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Infectious Bronchitis Virus S2 Expressed from Recombinant Virus Confers Broad Protection Against Challenge

Haroldo Toro, Wei Zhao, Cassandra Breedlove, Zhenyu Zhang, Vicky van Santen, Qingzhong Yu
Avian diseases 2014 v.58 no.1 pp. 83-89
chickens, hemagglutination, antibody formation, hemagglutination inhibition test, antibodies, live vaccines, vaccination, Avian orthoavulavirus 1, pathogenicity, genes, Infectious bronchitis virus, recombinant vaccines, immune system, trachea (vertebrates), vaccine development, RNA, viral load, viruses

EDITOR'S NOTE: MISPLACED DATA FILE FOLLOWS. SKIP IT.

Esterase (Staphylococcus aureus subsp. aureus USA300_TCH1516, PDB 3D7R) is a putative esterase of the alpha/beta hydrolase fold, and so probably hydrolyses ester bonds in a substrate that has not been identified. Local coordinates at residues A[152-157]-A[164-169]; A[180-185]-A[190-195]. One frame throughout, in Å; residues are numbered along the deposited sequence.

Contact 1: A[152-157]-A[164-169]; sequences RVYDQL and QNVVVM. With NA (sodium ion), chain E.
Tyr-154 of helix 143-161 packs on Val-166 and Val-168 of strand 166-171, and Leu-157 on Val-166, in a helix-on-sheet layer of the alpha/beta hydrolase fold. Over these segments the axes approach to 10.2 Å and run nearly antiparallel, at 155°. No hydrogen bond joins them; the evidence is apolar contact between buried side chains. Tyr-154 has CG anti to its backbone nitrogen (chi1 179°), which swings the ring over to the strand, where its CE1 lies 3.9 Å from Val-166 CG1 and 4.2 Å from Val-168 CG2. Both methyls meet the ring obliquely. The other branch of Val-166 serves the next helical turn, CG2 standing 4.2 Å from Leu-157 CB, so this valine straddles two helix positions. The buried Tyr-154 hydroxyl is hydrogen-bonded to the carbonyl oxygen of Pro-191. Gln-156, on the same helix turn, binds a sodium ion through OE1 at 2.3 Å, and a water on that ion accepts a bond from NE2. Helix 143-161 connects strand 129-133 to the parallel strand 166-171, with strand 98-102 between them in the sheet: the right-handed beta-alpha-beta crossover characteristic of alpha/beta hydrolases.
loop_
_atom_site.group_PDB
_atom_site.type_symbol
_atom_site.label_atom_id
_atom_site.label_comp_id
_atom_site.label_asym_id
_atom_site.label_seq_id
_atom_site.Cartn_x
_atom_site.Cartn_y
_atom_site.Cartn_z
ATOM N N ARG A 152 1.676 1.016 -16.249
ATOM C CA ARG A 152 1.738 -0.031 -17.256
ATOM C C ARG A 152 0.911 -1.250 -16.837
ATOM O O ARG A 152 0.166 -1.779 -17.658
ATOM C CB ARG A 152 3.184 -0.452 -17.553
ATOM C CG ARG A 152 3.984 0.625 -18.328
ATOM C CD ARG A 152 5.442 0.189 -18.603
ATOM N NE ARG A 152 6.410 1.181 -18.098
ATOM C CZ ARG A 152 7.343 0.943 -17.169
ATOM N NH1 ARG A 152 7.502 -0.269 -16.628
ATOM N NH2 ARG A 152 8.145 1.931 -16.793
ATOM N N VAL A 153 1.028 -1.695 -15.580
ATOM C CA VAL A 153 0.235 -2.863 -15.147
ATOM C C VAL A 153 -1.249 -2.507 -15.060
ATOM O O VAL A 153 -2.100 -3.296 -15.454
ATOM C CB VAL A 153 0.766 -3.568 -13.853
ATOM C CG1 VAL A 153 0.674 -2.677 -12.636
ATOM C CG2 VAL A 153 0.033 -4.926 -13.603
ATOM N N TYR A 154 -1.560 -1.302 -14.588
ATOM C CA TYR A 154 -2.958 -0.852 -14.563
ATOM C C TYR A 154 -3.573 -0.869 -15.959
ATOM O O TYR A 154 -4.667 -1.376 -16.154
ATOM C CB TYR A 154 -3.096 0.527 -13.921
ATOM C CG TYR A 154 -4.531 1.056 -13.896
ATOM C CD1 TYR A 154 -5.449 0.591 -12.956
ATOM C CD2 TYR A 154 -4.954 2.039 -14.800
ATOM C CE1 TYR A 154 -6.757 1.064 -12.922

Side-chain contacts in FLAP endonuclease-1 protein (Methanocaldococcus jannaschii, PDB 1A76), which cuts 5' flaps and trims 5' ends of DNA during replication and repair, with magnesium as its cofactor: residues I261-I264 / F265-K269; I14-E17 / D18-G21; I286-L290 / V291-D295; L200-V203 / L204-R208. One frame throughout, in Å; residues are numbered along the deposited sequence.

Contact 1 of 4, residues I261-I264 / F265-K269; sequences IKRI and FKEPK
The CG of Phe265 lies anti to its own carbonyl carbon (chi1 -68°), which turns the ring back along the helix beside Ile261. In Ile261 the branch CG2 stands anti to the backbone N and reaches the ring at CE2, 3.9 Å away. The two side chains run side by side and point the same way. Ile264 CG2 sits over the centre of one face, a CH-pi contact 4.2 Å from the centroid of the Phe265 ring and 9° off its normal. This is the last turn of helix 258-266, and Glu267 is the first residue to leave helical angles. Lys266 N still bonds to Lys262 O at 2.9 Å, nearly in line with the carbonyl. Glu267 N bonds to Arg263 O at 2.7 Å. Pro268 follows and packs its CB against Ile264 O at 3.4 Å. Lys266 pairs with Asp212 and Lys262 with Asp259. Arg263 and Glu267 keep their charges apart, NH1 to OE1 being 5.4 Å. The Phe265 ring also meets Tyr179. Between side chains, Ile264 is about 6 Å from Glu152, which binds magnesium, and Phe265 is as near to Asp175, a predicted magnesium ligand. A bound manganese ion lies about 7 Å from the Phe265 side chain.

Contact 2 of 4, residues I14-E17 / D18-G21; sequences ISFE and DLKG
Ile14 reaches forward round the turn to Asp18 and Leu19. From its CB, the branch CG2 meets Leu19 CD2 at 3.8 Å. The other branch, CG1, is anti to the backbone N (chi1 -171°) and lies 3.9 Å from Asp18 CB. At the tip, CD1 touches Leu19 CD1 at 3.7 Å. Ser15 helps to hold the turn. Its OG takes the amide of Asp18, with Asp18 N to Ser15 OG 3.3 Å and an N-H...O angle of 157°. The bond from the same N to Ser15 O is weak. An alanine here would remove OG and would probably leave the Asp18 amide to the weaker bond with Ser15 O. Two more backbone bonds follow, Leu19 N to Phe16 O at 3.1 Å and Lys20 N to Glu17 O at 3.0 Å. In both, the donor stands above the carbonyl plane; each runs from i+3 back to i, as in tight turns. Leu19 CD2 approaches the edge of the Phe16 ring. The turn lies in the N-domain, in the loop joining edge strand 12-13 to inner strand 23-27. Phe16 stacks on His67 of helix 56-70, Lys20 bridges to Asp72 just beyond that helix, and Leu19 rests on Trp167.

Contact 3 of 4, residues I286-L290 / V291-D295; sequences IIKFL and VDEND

We developed a recombinant Newcastle disease virus (NDV) LaSota (rLS) expressing the infectious bronchitis virus (IBV) S2 gene (rLS/IBV.S2). The recombinant virus showed somewhat-reduced pathogenicity compared to the parental lentogenic LaSota strain but effectively elicited hemagglutination inhibition antibodies against NDV and protected chickens against lethal challenge with virulent NDV/CA02. IBV heterotypic protection was assessed using a prime-boost approach with a commercially available attenuated IBV Massachusetts (Mass)-type vaccine. Specific-pathogen-free chickens primed ocularly with rLS/IBV.S2 at 4 days of age and boosted with Mass at 18 days of age were completely protected against challenge at 41 days of age with a virulent Ark-type strain. In a second experiment, we compared protection conferred by priming with rLS/IBV.S2 and boosting with Mass (rLS/IBV.S2+Mass) versus priming and boosting with Mass (Mass+Mass). We also modified the timing of vaccination to prime at 1 day of age and boost at 12 days of age. Challenge with virulent Ark was performed at 21 days of age. Based on clinical signs, both vaccinated groups appeared equally protected against challenge compared to unvaccinated challenged chickens. Viral loads in lachrymal fluids of birds receiving rLS/IBV.S2+Mass showed a clear tendency of improved protection compared to Mass+Mass; however, the difference did not achieve statistical significance. A significant difference (P < 0.05) was determined between these groups regarding incidence of detection of challenge IBV RNA in the trachea; viral RNA was detected in 50% of rLS/IBV.S2+Mass-vaccinated chickens while chickens vaccinated with Mass+Mass and unvaccinated challenged controls showed 84 and 90% incidence of IBV RNA detection in the trachea, respectively. These results demonstrate that overexposing the IBV S2 to the chicken immune system by means of a vectored vaccine, followed by boost with whole virus, protects chickens against IBV showing dissimilar S1.